Why is North Dakota No. 1? Fair oil taxes

commentMay 19, 2012 

It is hard to know whether to laugh at or cry for Alaska, where calculated, myopic oil tax policies and crass political greed are combining to reduce the state to the nation's third-largest oil producer, behind Texas and North Dakota. Third-largest. Behind North Dakota, for crying out loud -- and dropping.

An Associated Press story last week was stuffed with numbers and daily averages and superlatives and records -- all showing North Dakota riding an oil-fueled economic rocket; Alaska stumbling over a cliff.

The story included this: " 'In 1999, we had zero rigs working and people left this industry for dead in North Dakota. Technology, geology, price and the business climate changed that,' said Ron Ness, president of the North Dakota Petroleum Council. ..."

The left immediately trotted out a flunky who supports Alaska's obscene oil tax to explain why companies are flocking to North Dakota's monster Bakken formation, boasting at least 4.3 billion barrels of recoverable oil. It is new technology, he declared.

Ah, but wait. It must be more than that. All that newfangled stuff is available to companies working Alaska's North Slope fields, where billions of barrels of recoverable oil remain. We certainly have the geology. Prices remain up. Fracking is no big deal, and horizontal drilling is old hat. What's missing? Why are companies trekking to places such as North Dakota? It certainly is not just technology. The biggest reason? One the left only whispers about around lattés: A good business climate that includes sensible, fair oil taxes. North Dakota has them. Alaska? Not so much. It has Alaska's Clear and Equitable Share.

North Dakota's oil taxes add up to about 11 percent or even less, not counting royalty payments to private land owners. ACES is a complicated swirl that must give accountants nosebleeds. It includes a base 25 percent production tax with built-in progressivity and shoots to the moon from there.

When oil prices are high, ACES contributes to a business-busting marginal tax rate that can soar above 90 percent -- not counting the 12 percent royalty, give or take, the industry must pay Alaska. Really, what's not to like about doing business here?

Oil companies, like everybody else, invest to produce maximum returns. With ACES, Alaska no longer is on top of the pile. Because of it, investment to funnel new oil into the trans-Alaska oil pipeline is down. Production is down -- and dropping. Our economy is teetering, balanced on high oil prices.

You already know all that. What remains a mystery is why some in a Legislature so heavily oil-dependent intentionally remain oblivious. They, most of them anyway, are not conspicuous blithering idiots. Certainly, they know throughput in the trans-Alaska oil pipeline is declining, that 90 cents of every dollar government spends dribbles through that pipeline, that high oil prices cannot continue, that more than half the economy depends on the very oil the left loves to hate.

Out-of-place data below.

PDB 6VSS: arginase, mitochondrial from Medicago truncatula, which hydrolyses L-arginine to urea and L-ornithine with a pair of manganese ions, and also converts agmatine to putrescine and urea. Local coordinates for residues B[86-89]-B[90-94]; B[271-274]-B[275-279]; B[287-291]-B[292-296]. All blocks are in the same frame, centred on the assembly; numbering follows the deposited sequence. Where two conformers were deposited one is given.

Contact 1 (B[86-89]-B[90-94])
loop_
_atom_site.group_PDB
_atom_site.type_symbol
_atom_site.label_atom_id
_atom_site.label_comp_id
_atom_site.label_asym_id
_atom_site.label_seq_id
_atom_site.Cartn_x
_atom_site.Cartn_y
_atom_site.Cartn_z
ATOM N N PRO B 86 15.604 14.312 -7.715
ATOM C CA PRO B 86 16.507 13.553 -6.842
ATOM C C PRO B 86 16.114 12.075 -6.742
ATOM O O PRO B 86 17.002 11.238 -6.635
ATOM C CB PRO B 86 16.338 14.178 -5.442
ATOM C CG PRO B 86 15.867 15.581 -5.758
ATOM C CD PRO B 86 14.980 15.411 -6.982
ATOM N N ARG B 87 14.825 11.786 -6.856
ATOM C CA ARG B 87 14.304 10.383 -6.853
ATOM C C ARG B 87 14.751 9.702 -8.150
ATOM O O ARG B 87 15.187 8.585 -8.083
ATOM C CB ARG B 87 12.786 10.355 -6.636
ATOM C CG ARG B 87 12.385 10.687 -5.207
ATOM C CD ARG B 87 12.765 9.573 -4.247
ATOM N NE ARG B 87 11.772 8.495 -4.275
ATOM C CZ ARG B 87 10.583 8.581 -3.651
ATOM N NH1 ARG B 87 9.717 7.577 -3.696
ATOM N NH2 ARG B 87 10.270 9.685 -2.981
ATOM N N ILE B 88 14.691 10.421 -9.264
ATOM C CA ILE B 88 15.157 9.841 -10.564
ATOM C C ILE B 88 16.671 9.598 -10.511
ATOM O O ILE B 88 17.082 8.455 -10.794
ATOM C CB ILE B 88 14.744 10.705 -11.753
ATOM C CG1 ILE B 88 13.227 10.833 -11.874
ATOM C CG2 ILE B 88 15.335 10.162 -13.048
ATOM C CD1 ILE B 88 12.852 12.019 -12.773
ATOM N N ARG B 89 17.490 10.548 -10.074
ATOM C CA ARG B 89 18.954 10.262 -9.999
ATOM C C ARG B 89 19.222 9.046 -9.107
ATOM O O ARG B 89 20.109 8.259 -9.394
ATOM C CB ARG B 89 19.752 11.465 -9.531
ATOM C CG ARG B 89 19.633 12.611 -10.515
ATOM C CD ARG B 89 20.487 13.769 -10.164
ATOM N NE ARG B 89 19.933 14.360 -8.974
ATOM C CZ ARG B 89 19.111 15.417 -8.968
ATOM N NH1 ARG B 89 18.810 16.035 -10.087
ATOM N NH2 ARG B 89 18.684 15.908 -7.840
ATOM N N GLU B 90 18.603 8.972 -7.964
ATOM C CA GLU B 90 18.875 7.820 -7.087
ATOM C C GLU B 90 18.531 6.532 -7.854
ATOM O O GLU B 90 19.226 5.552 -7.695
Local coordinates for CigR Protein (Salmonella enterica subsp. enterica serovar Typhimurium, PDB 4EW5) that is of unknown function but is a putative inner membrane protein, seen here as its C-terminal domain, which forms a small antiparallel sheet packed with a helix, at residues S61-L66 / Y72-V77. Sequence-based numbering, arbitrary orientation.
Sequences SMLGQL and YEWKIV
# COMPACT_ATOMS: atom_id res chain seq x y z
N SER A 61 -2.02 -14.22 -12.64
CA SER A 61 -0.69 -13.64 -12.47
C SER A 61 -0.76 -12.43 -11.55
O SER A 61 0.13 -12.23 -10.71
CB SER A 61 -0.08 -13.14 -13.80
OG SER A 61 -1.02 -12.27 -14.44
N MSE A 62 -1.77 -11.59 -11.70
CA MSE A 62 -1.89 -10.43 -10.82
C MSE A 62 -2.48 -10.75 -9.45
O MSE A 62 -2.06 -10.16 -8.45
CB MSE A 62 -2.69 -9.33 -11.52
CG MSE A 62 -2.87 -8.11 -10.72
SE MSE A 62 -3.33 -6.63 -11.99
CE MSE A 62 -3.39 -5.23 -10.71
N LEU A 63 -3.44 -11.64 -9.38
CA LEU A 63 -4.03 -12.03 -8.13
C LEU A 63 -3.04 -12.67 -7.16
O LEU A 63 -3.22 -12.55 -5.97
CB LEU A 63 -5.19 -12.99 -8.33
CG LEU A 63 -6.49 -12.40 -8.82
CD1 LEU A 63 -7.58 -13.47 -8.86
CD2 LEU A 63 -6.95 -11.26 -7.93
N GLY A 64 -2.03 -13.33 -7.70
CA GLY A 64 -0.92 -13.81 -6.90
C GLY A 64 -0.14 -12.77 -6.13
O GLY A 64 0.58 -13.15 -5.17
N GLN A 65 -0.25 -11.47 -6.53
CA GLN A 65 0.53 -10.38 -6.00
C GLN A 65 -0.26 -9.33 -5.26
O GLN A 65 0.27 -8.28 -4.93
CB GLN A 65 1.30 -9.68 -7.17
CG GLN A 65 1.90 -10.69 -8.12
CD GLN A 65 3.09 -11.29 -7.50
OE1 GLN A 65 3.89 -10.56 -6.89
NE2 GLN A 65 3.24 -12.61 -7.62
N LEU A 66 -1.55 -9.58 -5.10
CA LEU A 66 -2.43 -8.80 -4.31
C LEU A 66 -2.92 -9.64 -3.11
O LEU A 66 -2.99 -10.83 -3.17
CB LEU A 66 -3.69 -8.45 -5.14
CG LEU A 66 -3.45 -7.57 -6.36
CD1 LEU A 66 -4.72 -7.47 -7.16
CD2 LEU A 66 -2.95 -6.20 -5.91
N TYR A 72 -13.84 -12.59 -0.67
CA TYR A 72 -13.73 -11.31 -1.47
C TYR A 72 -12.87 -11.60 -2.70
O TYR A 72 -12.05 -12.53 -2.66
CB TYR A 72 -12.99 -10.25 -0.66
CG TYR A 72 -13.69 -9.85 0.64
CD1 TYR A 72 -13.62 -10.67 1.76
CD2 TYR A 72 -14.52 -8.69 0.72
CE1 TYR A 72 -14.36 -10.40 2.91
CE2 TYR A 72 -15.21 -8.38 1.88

The question I'm always rolling around in my mind as I'm thinking, "Golly, we really should have sold the house five years ago," is this: What do these geniuses see that the rest of us are missing? To so irresponsibly risk Alaska's future by forcing oil investment to other states, they surely must have a plan, one beyond just robbing North Slope companies to fatten up their union chums for votes or stuffing the state treasury for bigger government. It cannot be so obtuse, so unrefined.

Do they hope to diversify the economy overnight? Are they hoping to scare up another industry to carry the state's economy? That cannot be it. Can they believe grabbing as much now as they can will make up for having nothing later -- spending like there is no tomorrow because there might not be? Is that it? Maybe they already have their new houses bought and paid for in Palm Springs.

The truth is, their plan is to rip and run. In virtually any other context, opposition to fixing ACES makes not one iota of sense. They get it when it comes to incentives for the movie industry. They get it when it comes to incentives for new exploration. If things do not change, and soon, the eventual outcome is obvious -- and certain. They get that too.

Forget their blather to the contrary. North Dakota ultimately proves them wrong. Sensible taxes attract investment. Period.

You know, third place may look good in a few years.


Paul Jenkins is editor of the AnchorageDailyPlanet.com.

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